Fairmile-D (MTB-1942+)


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Information copied from Wiki.

This is all factual information as the real world did more to these boats than anything I could come up with. The variety of armaments fitted were amazing from a couple of machine guns through to 6pd/57mm cannons.

The Fairmile A motor launch was a type of motor launch designed by Fairmile Marine for the Royal Navy. Shortly before the Second World War the British industrialist Noel Macklin submitted to the Admiralty an innovative plan for the series production of a motor launch. The design used prefabricated parts, which allowed various small concerns, such as furniture and piano manufacturers, to produce the individual components. These components could then be assembled in separate shipyards. The hull was to be made of double diagonal mahogany planking with plywood frames divided into nine watertight compartments.

The Admiralty rejected the concept, and so the prototype was built as a private venture. In July 1939, two months before the outbreak of war, the Admiralty had a change of heart and awarded Macklin a contract to build eleven further Type A Fairmiles. The first vessel (ML100) was not completed until May 1940 because of handling problems at low speeds, although the subsequent boats had all entered service by July. Their role was to be anti-submarine escorts in coastal waters, but, once the better Fairmile B motor launches began to enter service in the autumn of 1940, the Type A boats were converted to minelayers.

ML-104 as minelayer - note mines along the side.

The Fairmile B motor launch was a type of motor launch built by British boatbuilder Fairmile Marine during the Second World War for the Royal Navy for coastal operations. While the Type A had been designed entirely by Fairmile, the Type B design had come from Bill Holt of the Admiralty based on the lines of a destroyer hull and the detailed design and production was taken on by Fairmile. Like all their designs it was based on total prefabrication so individual components could be contracted out to small factories for production and these arranged as kits that would be delivered to various boatyards for assembly and fitting out. Altogether approximately 650 boats were built between 1940 and 1945. As the war moved on, the vessels were adapted to other roles and the armament was modified and upgraded such as the replacement of the 3 pounder with one or more 20 mm Oerlikon cannon and removal of the ASDIC dome for more clearance as minesweepers. Some boats were configured as motor torpedo boats.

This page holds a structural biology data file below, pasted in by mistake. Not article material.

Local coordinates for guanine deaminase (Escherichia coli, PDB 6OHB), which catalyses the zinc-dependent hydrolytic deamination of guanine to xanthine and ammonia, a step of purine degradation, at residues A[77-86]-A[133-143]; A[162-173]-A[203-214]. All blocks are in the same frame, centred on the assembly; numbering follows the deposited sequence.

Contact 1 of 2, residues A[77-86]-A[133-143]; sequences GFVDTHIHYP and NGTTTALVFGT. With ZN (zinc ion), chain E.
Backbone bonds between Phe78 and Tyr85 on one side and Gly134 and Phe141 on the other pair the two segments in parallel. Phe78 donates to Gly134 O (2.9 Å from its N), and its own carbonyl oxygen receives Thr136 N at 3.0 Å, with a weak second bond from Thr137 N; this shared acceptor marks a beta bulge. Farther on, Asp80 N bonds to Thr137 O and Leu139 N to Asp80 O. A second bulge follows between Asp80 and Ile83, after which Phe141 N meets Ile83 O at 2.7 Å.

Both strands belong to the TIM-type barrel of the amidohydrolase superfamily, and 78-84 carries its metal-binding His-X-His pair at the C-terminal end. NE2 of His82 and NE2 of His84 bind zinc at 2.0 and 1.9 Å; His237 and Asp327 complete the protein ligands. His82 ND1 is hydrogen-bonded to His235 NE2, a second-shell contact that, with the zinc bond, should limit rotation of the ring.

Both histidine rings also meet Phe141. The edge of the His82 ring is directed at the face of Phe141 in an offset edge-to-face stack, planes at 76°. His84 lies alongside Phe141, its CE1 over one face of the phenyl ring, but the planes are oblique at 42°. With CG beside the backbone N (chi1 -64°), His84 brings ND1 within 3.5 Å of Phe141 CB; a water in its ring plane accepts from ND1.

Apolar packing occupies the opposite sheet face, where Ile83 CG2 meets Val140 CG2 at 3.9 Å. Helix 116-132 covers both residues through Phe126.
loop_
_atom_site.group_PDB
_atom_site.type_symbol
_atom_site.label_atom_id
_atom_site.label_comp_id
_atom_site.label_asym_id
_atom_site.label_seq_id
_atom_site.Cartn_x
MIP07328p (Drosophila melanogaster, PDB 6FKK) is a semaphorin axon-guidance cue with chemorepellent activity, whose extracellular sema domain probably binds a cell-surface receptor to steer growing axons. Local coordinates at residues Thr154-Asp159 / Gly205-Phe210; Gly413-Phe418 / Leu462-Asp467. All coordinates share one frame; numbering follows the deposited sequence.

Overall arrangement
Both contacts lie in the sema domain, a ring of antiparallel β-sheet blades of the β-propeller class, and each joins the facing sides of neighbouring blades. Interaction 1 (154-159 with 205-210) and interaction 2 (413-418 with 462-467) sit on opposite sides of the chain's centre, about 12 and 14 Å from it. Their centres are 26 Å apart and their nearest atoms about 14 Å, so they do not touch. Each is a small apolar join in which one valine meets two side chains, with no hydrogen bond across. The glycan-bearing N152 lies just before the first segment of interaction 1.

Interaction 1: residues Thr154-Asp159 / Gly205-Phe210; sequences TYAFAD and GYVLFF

The Fairmile C motor gun boat was a type of Motor Gun Boat designed by Norman Hart of Fairmile Marine for the Royal Navy. An intermediate design, twenty-four boats were built in 1941 receiving the designations MGB 312 - 335. The Fairmile Type C was a reuse of the hull form of the Type A but with the lessons learned from the Type A incorporated in terms of steering and deck layout.

Five boats of the twenty-four built were lost to enemy action.

The class was mainly involved in close escort work with east coast convoys, and some boats were engaged in clandestine operations. MGB 314 took part in Operation Chariot, the daring raid on the St Nazaire docks (the only facility on the axis-held Atlantic coast suitable to refit Bismarck-class battleships outside of Germany).

Fairmile D motor torpedo boat was a type of British Motor Torpedo Boat (MTB) designed by Bill Holt and conceived by Fairmile Marine for the Royal Navy. Nicknamed "Dog Boats", they were designed to combat the known advantages of the German E-boats over previous British coastal craft designs. They were bigger than earlier MTB or MGB designs (which were typically around 70 feet) but slower, at 30 knots compared to 40 knots. 229 boats were built between 1942 and 1945 in Britain. Since the Fairmile D could be fitted out with a mix of armament that gave it the capabilities of both a Motor Gun Boat and a Motor Torpedo boat, the MGB designation was dropped.

As can be seen, nearly a 1000 Fairmile MTB-MGB's were built during the war. They served everywhere around the coasts of the United Kingdom and Mediterranean Sea. They were versatile craft and the armaments put aboard them showed this. Want an MTB then put some torpedo tubes aboard. Some of the torpedo tubes were those removed from the US Four piper classes when the 50 Lend-Lease units were converted to ASW destroyers. Big 21" torpedo tubes in place of the 18" standard size put aboard most UK boats.


Displacement 102 standard, 120 full load
Length 115 ft
Breadth 21 ft
Draught 5 ft
Machinery 4 shaft, 4 Packard 4M 2500 petrol engines, total 5,000 hp
Speed 30 knots (at full load)
Range 500 miles at 30 knots, 2,000 at 11 knots
  • Fairmile-D 658 1944-45

    2 single 6 pounder guns
  • 4 20mm Oerlikon (2 single, 1 twin)
  • 2 twin .303 Vickers K guns
  • 4 light boat depth charges
Complement 20-24
Notes 6 pounder gun with autoloader on Mollins mounting


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